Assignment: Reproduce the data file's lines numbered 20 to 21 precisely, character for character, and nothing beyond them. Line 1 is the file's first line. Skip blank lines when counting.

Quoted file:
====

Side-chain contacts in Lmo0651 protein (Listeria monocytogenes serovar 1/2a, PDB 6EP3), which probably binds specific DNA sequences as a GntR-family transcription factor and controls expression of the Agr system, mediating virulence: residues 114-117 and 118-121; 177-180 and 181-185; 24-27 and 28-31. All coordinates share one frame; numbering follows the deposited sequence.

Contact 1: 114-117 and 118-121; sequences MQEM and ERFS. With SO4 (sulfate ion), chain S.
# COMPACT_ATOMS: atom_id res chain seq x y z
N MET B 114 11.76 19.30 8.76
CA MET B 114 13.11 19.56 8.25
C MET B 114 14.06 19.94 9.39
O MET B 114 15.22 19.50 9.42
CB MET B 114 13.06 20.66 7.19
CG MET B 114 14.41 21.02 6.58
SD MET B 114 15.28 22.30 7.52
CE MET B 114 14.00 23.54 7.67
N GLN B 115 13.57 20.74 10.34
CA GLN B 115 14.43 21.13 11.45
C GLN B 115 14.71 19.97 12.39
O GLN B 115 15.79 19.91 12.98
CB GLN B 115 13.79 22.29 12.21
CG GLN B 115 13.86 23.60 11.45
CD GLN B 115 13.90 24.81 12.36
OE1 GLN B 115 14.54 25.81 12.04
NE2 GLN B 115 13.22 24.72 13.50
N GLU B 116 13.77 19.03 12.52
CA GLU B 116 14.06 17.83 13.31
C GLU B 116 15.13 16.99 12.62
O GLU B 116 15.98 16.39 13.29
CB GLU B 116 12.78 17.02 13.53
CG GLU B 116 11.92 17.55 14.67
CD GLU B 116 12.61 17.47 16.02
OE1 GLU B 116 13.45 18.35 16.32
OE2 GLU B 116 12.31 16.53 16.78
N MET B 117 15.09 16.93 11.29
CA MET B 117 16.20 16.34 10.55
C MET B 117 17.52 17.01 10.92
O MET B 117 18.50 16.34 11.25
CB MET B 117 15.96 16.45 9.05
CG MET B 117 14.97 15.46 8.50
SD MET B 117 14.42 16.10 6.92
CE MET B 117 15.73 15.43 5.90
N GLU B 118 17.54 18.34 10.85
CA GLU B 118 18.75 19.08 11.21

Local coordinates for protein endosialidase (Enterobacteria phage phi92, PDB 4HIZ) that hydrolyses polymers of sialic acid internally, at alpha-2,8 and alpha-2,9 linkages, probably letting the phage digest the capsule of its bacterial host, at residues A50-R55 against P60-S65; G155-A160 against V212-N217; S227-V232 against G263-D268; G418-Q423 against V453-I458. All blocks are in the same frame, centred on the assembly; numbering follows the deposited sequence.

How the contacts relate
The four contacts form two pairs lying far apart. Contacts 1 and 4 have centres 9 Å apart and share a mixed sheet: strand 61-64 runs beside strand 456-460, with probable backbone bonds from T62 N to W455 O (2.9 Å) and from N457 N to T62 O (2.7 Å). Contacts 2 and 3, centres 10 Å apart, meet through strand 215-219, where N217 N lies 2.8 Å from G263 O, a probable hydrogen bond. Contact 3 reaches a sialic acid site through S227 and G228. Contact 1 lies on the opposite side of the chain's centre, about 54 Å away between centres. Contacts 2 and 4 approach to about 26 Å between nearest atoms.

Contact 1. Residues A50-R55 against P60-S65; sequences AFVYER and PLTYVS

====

NE2 GLN B 115 13.22 24.72 13.50
N GLU B 116 13.77 19.03 12.52